Cold War Classic #12: Albania vs Spain, 1986-1991

Our regular guest slot over on MuseumOfJerseys.com is back (yes, we just copy and paste this part every time), with installment twelve of the Cold War Classic. In each edition, we usually discuss a vintage east vs west international match-up (the exception so far being Austria vs Sweden, 1973) from the Cold War era, specifically relating to the amazing and fascinating kits of the time and their evolution. Detailed backgrounds are included, and all retro kits relevant to the story are expertly illustrated in glorious colour by MOJ top boy Denis Hurley.

For the latest installment we look at Albania and Spain’s brief “rivalry” in the 80s/early 90s, and specifically the latter’s generally history of football, kits, and how it all tied into the politics of the country.

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Cold War Classic no.12 – Albania vs Spain

n 1948, following national and political tensions and Yugoslavia’s expulsion from the Communist Information Bureau, Albania’s links with their neighbour evaporated, leaving the USSR as main ally. Both Albania and the Soviets were founding members of the Warsaw Pact in 1955, with the Yugoslavs the only socialist state in Europe not to be present.

The Albanian football team followed-suit throughout this time, withholding entry to World Cup qualifiers and only playing friendly matches against other Eastern Block nations – except of course Yugoslavia. When Albania finally began to take part in continental competition, with a place in the Euro 1964 qualifiers, fate would have it that politics would play a role. It would not be the last time.

-READ ON-

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Cold War Classic #11: USSR vs Norway, 1985

Our regular guest slot over on MuseumOfJerseys.com is back, with installment eleven of the Cold War Classic. In each edition we usually discuss a vintage east vs west international match-up (the exception so far being Austria vs Sweden, 1973) from the Cold War era, specifically relating to the amazing and fascinating kits of the time and their evolution. Detailed backgrounds are included, and all retro kits relevant to the story are expertly illustrated in glorious colour by MOJ top boy Denis Hurley.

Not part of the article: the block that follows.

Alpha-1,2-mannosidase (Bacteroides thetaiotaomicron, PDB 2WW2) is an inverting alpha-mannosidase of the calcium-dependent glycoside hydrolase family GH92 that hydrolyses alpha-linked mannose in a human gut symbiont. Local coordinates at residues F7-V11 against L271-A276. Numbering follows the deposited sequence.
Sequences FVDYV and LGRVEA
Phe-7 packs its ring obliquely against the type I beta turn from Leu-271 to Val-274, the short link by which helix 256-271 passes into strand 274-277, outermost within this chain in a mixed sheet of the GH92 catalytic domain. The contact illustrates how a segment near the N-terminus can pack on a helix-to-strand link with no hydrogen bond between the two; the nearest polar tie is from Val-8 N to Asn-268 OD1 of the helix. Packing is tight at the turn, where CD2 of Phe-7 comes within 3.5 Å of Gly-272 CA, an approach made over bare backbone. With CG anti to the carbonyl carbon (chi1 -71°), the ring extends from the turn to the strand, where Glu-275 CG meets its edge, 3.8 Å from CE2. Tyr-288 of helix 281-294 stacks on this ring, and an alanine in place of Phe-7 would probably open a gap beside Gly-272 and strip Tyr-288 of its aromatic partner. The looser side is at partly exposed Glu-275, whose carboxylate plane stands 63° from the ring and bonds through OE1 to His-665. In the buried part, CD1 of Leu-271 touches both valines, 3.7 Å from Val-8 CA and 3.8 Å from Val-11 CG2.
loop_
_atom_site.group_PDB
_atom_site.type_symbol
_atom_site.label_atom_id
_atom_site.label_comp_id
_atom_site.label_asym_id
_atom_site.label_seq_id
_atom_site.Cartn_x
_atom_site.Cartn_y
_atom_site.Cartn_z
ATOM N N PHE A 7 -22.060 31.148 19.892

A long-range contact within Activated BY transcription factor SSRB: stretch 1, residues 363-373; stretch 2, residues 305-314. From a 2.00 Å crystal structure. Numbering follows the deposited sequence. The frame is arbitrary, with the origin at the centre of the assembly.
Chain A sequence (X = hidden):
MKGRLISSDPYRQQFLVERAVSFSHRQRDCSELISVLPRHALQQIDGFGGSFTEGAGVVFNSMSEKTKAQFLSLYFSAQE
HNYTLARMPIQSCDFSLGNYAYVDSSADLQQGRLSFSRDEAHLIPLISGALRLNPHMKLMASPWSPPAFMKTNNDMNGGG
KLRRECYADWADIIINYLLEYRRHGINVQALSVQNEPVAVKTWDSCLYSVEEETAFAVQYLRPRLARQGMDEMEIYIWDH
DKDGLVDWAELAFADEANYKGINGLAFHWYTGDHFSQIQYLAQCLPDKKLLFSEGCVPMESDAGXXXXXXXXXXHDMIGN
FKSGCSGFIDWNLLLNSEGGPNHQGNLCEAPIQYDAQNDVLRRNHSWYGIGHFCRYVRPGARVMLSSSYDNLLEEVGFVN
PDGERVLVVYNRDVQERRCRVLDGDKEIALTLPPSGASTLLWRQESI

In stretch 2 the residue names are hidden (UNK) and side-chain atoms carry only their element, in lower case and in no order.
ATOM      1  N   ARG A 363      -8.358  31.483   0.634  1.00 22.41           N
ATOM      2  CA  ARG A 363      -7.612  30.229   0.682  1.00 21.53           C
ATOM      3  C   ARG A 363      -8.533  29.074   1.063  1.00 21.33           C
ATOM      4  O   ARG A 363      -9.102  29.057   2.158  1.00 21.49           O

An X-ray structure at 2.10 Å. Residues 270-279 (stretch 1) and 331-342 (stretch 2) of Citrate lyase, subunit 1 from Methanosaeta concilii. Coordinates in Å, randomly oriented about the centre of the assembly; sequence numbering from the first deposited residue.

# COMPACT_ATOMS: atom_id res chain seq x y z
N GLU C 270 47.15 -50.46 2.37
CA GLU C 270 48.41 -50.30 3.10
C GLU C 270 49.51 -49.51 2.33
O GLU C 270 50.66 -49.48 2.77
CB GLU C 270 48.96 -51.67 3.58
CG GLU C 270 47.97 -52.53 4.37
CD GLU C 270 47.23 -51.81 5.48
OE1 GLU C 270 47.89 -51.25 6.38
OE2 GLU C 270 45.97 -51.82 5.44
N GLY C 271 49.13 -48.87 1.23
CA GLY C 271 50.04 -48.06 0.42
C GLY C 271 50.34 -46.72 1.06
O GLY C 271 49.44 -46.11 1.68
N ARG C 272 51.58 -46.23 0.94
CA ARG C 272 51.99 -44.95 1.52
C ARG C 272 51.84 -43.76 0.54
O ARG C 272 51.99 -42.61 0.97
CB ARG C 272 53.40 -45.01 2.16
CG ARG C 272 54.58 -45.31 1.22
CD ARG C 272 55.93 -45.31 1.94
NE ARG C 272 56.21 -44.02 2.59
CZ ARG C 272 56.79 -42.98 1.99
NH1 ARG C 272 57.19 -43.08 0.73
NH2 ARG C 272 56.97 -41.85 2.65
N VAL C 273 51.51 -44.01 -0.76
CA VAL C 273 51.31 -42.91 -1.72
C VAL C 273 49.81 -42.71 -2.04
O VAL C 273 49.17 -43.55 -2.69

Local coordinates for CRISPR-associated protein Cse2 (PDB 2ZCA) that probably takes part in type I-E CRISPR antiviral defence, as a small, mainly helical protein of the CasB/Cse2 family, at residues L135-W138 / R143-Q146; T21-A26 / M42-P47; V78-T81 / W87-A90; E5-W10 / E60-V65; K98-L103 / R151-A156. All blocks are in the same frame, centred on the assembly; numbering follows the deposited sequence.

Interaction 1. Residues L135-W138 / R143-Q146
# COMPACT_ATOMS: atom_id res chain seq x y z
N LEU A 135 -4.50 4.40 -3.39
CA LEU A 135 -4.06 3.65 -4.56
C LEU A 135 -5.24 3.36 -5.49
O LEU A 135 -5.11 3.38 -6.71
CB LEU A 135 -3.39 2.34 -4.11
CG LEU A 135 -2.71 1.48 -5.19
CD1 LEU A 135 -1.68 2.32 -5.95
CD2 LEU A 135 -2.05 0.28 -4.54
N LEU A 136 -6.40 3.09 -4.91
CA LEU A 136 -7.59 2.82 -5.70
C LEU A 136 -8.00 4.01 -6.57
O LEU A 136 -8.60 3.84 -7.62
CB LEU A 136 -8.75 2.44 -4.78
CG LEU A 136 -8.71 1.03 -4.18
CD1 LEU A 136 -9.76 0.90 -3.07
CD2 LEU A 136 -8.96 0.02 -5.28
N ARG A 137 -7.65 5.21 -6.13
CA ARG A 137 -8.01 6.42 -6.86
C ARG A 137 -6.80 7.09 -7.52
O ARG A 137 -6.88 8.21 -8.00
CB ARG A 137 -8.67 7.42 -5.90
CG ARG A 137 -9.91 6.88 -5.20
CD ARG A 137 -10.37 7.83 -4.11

For the latest installment we look at Norway and the Soviet Union as they progressed through World Cup 86 qualification, culminating in a freezing show-down in Moscow that required extra garments. See below for a preview and link to the full article.

In 1984, Norway and the Soviet Union were paired together along with Denmark, Ireland and Switzerland in World Cup 86 qualifying Group 6 (see here for a look at Ireland’s many kit variations during the campaign). By modern standards, it seems a harsh, cut-throat draw for all, displaying the type of competition that existed before the introduction of many of Europe’s weaker teams – in part thanks to the break-up of the likes of the USSR. Also of major significance was that Ireland were the only side who didn’t wear red home shirts, meaning that many change kits would be needed.

With two teams going through, the top-seeded former European champion Soviets were group favourites. Denmark and Ireland both possessed emerging, talented squads, but neither had made it to a finals before, while Switzerland did have several tournament appearances to their name, but not since the 1960s. Still years away from their own golden era, this left Norway as the bottom side, having been drawn from a seeding Pot E (the lowest) that only also contained Finland, Malta and Luxembourg.

The USSR, wearing the adidas that they were known for throughout their later period, began the group away to Ireland in a sublime all-white away kit, with red v-neck collar, short-sleeve cuffs, pinstripes, and stripe trim…

-READ ON at MuseumOfJerseys.com-

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Cold War Classic #10: West Germany vs East Germany, 1974

Our regular guest series over on MuseumOfJerseys.com is back, with installment number ten of the Cold War Classic. In each edition we usually discuss a vintage east vs west international matchup from the Cold War era, specifically relating to the amazing and fascinating kits of the time and their evolution. Detailed backgrounds are included, and all retro kits relevant to the story are expertly illustrated in glorious colour by MOJ top boy Denis Hurley.

This time, regular POTP readers will remember the piece as part of Politics On The Pitch #5 – Groups of Death part 2, with our look at the all-Germany derby of 1974 now immortalised with kit illustrations.

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Cold War Classic no.10 – West Germany vs East Germany, 1974

When the short-lived, post-World War 2 state of the Saar Protectorate – administered by the French, but German in every other way – took part in their one and only World Cup qualifying campaign (for 1954), the geographically selected group was always going to see them come up against their West German countrymen.

The World Cup would come to West Germany itself 20 years later – by which time Saarland had been long absorbed back into the Federal Republic of Germany (as the West was formally known) – and it seemed inevitable that the remaining, third post-war German state would not only qualify for the first time, but also be drawn alongside the hosts for a debut showdown between capitalist west and communist east…

READ ON

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